Coffea Arabica at the source

When buying your green coffee or sipping your freshly brewed cup, you may have wondered, what is an Ethiopia Heirloom? Well, I have at least a partial answer to that: when stepping on the black and fertile soils in the Guji Highland Estate you cannot find two trees alike. Walking randomly in the farm we passed by a beautiful specimen of unknown variety with orange, almost pink cherries. Even Robert, who has travelled to Ethiopia at least twice each season for the last 12 years, had never seen a tree like this! As the birthplace of coffee, the genetic variety in Ethiopia is breath taking, and something we are only beginning to understand. 

I have spent some time at origin in Latin America, but this was my first trip to Africa. What struck me immediately was how perfectly suited Ethiopia is to growing coffee, at least on the southern regions we visited. The weather was dry during our trip, with temperate days and cool evenings. Spectacular forests provide protective shade for the coffee trees which allow the cherries to grow and ripen slowly, enriching their pulp with sweetness. Again, this is no surprise given Ethiopia is the home of the coffee tree, still it is an experience to see it in person. 
 

The complications of logistics

In Perú and Ecuador, where I worked for a few months with cooperatives and producers, we often spoke about the terroir, the weather, and the processing methods as the components of specialty coffee quality. The one part that is usually the forgotten is logistics. The complexity in Peru surprised me, some farms are only accessible by motorcycle over bumpy and muddy tracks. How do we reach those small producers in the most isolated reaches of the mountains? How do we maintain traceability?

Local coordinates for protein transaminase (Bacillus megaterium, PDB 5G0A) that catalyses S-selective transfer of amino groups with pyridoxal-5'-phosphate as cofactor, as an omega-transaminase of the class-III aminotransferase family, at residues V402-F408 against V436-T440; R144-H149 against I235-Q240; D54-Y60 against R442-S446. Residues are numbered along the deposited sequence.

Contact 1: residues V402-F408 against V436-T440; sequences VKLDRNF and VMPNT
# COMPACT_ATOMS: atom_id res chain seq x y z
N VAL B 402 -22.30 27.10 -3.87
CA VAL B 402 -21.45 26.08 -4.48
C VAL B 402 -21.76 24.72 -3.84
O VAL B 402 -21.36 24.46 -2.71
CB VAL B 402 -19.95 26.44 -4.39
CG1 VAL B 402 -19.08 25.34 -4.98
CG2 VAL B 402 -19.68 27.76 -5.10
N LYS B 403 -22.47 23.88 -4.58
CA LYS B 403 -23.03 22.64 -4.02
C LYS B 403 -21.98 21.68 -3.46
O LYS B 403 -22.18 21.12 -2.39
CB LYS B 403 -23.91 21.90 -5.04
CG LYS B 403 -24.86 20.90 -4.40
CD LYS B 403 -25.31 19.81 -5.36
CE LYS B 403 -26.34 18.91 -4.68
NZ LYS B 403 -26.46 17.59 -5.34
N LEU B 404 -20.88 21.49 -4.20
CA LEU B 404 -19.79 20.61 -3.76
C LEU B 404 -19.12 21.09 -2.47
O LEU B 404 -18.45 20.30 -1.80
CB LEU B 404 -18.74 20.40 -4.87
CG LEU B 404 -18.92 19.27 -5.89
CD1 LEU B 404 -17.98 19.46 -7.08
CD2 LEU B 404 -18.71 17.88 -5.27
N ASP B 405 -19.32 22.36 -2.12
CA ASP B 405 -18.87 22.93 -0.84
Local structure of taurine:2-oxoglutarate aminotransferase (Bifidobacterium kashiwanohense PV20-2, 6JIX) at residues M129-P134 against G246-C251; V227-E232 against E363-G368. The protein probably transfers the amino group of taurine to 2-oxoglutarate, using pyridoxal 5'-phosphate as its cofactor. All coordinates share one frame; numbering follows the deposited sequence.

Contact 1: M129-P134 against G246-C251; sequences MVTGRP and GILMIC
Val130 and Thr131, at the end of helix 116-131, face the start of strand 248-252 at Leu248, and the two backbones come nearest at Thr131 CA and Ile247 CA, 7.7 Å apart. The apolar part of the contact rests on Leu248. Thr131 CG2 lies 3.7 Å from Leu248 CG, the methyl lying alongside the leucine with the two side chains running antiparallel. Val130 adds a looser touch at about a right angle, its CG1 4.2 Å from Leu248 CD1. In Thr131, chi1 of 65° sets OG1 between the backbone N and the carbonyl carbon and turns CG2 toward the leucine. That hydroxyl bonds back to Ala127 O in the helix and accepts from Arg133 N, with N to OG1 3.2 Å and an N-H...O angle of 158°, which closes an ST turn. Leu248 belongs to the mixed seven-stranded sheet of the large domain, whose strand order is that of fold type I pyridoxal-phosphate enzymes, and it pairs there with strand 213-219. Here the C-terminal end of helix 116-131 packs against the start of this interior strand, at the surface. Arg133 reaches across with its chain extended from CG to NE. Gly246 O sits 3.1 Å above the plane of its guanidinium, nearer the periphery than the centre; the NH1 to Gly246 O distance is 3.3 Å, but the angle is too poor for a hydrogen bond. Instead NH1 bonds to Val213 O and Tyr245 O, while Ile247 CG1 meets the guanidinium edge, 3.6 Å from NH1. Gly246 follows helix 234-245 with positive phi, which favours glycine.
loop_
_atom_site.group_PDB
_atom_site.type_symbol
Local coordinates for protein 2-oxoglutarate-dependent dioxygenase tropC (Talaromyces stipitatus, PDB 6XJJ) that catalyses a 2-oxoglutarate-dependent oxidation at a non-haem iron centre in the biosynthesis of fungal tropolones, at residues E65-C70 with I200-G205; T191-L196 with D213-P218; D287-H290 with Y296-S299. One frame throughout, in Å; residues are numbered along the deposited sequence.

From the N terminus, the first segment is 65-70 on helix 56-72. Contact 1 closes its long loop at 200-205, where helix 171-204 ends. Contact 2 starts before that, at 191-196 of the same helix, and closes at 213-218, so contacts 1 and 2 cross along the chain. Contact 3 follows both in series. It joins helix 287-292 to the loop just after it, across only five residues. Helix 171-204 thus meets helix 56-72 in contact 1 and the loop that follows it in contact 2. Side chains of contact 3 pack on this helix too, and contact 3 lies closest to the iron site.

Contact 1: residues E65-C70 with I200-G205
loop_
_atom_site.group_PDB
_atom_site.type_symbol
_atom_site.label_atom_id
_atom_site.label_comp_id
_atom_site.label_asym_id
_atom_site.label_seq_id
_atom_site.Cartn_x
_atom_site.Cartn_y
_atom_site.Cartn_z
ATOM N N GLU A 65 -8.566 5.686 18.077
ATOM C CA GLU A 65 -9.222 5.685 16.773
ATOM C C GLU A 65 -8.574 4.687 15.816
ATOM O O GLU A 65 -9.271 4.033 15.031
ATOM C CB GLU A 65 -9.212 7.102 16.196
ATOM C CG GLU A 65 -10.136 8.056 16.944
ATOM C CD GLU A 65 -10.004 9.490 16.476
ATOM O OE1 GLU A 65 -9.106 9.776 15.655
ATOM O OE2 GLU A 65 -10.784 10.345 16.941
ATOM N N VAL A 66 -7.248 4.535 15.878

The issue of logistics is even more complicated in Ethiopia. First, Ethiopia is HUGE. We spent four days of long travel to reach different washing stations and farms in the south. And yet, seeing how tiny that region is on the large map of Ethiopia, I realised how crazy it is to work in a lot of different regions in the country. Distances are not that great, but the roads are extremely bumpy! Just moving from the north of Yirgacheffe to the south took us a full day in a car! 

At the same time, I felt privileged to see an Ethiopia that will soon be history. The country boasted an annual economic growth of 10,8% on average between 2004-2014, and its population is expected to grow from 100 million people today, to 190 million by 2050! That’s almost double! Huge infrastructure projects are underway to connect all parts of Ethiopia, and more specifically to link remote areas of beautiful coffees to the existing main roads leading to Addis. If you want to experience the Ethiopian “adventure,” go there soon guys! 

We returned to Addis on the weekend for many cuppings, and to visit Heleanna of Moplaco. Their warehouse and mill are astonishing! In another life I worked for luxury cosmetic brands and visited the French factories of Chanel and Dior. It is astounding to see a production facility for coffee in Ethiopia just as clean and perfectly organized as the production line of the fanciest perfumes from Paris. No wonder the coffees we get through Heleanna are always stellars.

The highlight of this trip was meeting the people behind these incredible coffees, all of them with the biggest smiles. Each time I lifted my camera to my eye to capture the sorting process, or the natural coffees drying on their beds, I saw producers and partners with phones in hand, taking photos of me. 

Matt is finalizing our buys in Ethiopia, and the fresh crop should be on the boat by end of March. Contact me in Europe or Sal in the US to get your hands of some samples. 

Nicolas